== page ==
COVID-19 in Southern Illinois: 3 additional deaths reported Thursday in Williamson County

Suppression would also require much wider contact tracing efforts, and testing could be targeted at high-risk places such as nursing homes, meat processing plants and other facilities requiring close quarters, according to the study.

That study also showed that Illinois was one of just 14 states on a mitigation path, while only three states — Vermont, Hawaii and Alaska — are doing enough testing to suppress the virus’ spread.

According to another report at covidexitstrategy.org — a collaboration of public health and crisis experts — Illinois has moved from a “trending better” category as recently as June 24 into “trending poorly” based on several metrics, including measures laid out in the White House’s reopening plan.

The main drivers of the change in designation are that Illinois is seeing 60 new cases per million per day, and the state’s 14-day trend of new COVID-19 cases is on an increasing trajectory by 16% after there were fewer than 700 cases reported each day from June 10-23.

In the past seven days, the state has reported fewer than 700 cases only once, and has averaged 766 daily.

Illinois PIRG, a left-leaning nonprofit consumer advocacy group, issued a news release citing the report and calling on the state to “maintain all current restrictions related to COVID-19, and consider additional measures to improve containment.”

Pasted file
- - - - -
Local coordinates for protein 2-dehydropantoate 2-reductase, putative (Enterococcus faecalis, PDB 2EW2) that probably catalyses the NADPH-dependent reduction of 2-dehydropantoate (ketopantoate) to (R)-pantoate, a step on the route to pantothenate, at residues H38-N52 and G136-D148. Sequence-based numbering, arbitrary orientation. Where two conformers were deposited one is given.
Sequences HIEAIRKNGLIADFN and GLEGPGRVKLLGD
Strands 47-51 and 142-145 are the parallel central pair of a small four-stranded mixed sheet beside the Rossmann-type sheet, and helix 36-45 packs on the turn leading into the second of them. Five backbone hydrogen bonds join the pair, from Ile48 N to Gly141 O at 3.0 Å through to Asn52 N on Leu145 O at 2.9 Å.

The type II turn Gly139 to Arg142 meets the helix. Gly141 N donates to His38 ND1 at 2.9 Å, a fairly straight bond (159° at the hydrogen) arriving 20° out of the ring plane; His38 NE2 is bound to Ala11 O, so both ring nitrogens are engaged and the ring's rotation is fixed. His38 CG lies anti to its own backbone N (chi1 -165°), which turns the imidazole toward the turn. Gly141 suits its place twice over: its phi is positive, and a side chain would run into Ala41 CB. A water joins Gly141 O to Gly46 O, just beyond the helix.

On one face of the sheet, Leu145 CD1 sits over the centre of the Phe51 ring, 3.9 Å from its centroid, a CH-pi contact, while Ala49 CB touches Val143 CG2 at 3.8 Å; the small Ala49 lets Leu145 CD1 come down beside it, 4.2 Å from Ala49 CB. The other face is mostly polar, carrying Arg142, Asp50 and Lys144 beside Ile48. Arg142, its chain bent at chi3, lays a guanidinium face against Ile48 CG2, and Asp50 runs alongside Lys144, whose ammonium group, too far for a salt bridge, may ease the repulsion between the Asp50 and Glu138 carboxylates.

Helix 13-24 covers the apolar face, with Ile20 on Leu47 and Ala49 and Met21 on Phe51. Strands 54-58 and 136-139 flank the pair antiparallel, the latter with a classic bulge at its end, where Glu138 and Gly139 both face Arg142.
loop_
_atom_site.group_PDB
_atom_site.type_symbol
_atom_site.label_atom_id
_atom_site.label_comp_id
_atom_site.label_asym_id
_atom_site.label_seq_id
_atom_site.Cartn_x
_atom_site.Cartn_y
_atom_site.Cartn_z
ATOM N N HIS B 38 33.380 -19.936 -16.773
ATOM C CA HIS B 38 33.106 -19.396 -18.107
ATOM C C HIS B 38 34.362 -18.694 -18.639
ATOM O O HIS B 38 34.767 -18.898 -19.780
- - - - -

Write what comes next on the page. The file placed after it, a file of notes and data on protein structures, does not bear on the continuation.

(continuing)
“Illinois has made great strides in containing the spread of COVID-19 because Gov. (J.B.) Pritzker and local leaders have listened to public health experts,” said Abe Scarr, Illinois PIRG director and a coordinator of Open Safe Illinois, a coalition of 25 health, labor, aging and public interest organizations. “The ‘trending poorly’ ranking is a reminder that every stage of reopening brings increased risk, especially for essential workers, those in long-term care facilities and Black and Latinx communities, and that we must continue to act to control the spread of COVID-19.”

COVID-19 numbers in Southern Illinois

This information will be updated daily with the latest numbers from local health departments in Southern Illinois. The numbers reflect total lab-confirmed COVID-19 cases in each county, including deaths and recoveries. These numbers may differ slightly from the county numbers being reported by the Illinois Department of Public Health daily. Local health departments tend to have more current numbers than the state.

County Total cases Deaths Recovered
Alexander 63 1 44
Franklin 469 1 306
Gallatin 69 2 67
Hamilton 64 1 53
Hardin 32 0 23
Jackson 1213 24 1095
Jefferson 565 31 496
Johnson 152 0 101
Massac 86 2 55
Perry 330 15 293
Pope 23 1 15
Pulaski 151 1 132
Randolph 906 11 816
Saline 244 3 178
Union 473 20 371
Williamson 1286 31 751
White 156 0 137

Capitol News Illinois is a nonprofit, nonpartisan news service covering state government and distributed to more than 400 newspapers statewide. It is funded primarily by the Illinois Press Foundation and the Robert R. McCormick Foundation.